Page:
Firmware state: Online
SAS Address(0): 0x1221000002000000
Connected Port Number: 2 
Inquiry Data: ATA     WDC WD2500JS-75N2E04     WD-WCANK9504713

PD: 3 Information
Enclosure Device ID: N/A
Slot Number: 3
Device Id: 3
Sequence Number: 2
Media Error Count: 0
Other Error Count: 0
Predictive Failure Count: 0
Last Predictive Failure Event Seq Number: 0
Raw Size: 238418MB [0x1d1a94a2 Sectors]
Non Coerced Size: 237906MB [0x1d0a94a2 Sectors]
Coerced Size: 237824MB [0x1d080000 Sectors]
Firmware state: Online
SAS Address(0): 0x1221000003000000
Connected Port Number: 3 
Inquiry Data: ATA     WDC WD2500JS-75N2E04     WD-WCANK9503028

PD: 4 Information
Enclosure Device ID: N/A
Slot Number: 4
Device Id: 4
Sequence Number: 2
Media Error Count: 0
Other Error Count: 0
Predictive Failure Count: 0
Last Predictive Failure Event Seq Number: 0
Raw Size: 238418MB [0x1d1a94a2 Sectors]
Non Coerced Size: 237906MB [0x1d0a94a2 Sectors]
Coerced Size: 237824MB [0x1d080000 Sectors]
Firmware state: Online
SAS Address(0): 0x1221000004000000
Connected Port Number: 4 
Inquiry Data: ATA     WDC WD2500JS-75N2E04     WD-WCANK9503793
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4 Answers

up vote 5 down vote accepted

You have problems with drive in slot 1. It's RAID 5, so your data is protected, but you've lost redundancy (one disk is not reliable). Media error means the drive run out of spare sectors to remap bad sectors to (http://kb.lsi.com/KnowledgebaseArticle15809.aspx http://mycusthelp.info/LSI/_cs/AnswerDetail.aspx?inc=7468). If it was my data I'd be doubly scrupulous when backing up, remove the drive, replace it with a new one and synchronise the array. Some vendors (e.g. IBM) will accept RMA based on predictive failure indicators, some won't. If your vendor does not accept a disk with bad, un-remappable sectors as faulty, then take it out of the array and exercise in a test system. It should fail in reasonable time.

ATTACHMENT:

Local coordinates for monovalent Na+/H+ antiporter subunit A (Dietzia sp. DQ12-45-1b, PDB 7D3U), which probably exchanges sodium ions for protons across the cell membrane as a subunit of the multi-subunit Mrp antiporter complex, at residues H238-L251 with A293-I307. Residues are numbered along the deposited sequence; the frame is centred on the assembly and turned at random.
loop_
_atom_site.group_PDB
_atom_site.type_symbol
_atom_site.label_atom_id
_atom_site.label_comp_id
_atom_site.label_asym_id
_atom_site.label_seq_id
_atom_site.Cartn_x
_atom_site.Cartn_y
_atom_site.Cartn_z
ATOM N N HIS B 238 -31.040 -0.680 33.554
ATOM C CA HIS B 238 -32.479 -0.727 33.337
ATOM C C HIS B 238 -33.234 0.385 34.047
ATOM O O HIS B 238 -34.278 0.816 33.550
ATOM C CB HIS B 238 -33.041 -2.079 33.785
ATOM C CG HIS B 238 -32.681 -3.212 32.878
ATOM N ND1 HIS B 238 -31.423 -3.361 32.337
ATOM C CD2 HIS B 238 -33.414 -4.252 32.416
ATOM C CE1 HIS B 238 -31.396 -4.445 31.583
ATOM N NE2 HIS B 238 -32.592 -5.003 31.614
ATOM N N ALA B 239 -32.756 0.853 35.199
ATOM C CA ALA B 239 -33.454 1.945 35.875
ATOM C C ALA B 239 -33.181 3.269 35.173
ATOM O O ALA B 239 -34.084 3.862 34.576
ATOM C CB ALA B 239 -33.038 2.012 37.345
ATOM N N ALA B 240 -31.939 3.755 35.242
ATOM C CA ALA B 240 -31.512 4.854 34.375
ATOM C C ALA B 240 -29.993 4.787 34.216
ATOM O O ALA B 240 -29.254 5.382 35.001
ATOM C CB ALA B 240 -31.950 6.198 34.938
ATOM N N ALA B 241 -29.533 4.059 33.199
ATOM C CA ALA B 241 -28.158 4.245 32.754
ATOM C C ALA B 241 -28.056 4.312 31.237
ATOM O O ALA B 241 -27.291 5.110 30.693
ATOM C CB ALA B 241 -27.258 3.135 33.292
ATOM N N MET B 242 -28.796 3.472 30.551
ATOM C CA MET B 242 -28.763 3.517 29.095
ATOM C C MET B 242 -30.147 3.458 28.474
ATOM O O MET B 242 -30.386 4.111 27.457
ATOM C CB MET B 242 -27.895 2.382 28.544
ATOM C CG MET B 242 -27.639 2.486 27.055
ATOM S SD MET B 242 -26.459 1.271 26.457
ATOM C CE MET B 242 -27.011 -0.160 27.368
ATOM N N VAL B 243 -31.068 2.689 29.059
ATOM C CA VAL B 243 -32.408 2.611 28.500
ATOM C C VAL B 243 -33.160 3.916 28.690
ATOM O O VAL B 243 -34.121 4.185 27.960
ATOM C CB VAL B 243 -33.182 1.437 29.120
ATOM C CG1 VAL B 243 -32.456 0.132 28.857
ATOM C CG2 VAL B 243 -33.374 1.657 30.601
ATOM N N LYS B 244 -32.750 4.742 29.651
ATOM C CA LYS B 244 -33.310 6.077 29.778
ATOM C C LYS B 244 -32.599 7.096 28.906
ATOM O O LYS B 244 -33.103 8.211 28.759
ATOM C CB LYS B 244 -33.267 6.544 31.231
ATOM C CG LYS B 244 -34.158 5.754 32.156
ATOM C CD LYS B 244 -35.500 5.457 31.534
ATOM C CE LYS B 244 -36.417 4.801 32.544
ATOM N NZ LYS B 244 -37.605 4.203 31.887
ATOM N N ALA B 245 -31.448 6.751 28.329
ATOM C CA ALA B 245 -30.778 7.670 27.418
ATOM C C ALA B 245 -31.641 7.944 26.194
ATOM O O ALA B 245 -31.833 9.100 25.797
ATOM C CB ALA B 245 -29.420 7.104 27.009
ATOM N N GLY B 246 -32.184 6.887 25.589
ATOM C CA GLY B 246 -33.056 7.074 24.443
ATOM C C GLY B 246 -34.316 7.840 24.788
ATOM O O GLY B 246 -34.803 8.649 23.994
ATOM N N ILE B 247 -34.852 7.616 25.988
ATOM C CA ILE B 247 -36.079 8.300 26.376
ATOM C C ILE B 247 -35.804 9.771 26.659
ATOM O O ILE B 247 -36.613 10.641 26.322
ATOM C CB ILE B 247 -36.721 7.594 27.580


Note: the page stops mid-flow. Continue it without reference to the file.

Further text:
Edit:

Media events were non-zero only for disk with slot ID 1. In the log you've provided there's slot ID for each entry. The strange thing is, that the raid reports its state as optimal, despite media errors on the disk. Still', I wouldn't trust the disk.

RAID 5 made with n disks of the same size gives you capacity of (n-1) disks, because it stores one disks' worth of redundancy data. Therefore if you have six 250 GB disks and 1T of usable space, they are most likely divided into 5-disks RAID 5 (which gives you 4x250 GB of usable space) plus 1 spare disk.

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How were you able to tell, that it is the disk in slot 1, that is defect? –  Sandra Aug 16 '11 at 12:35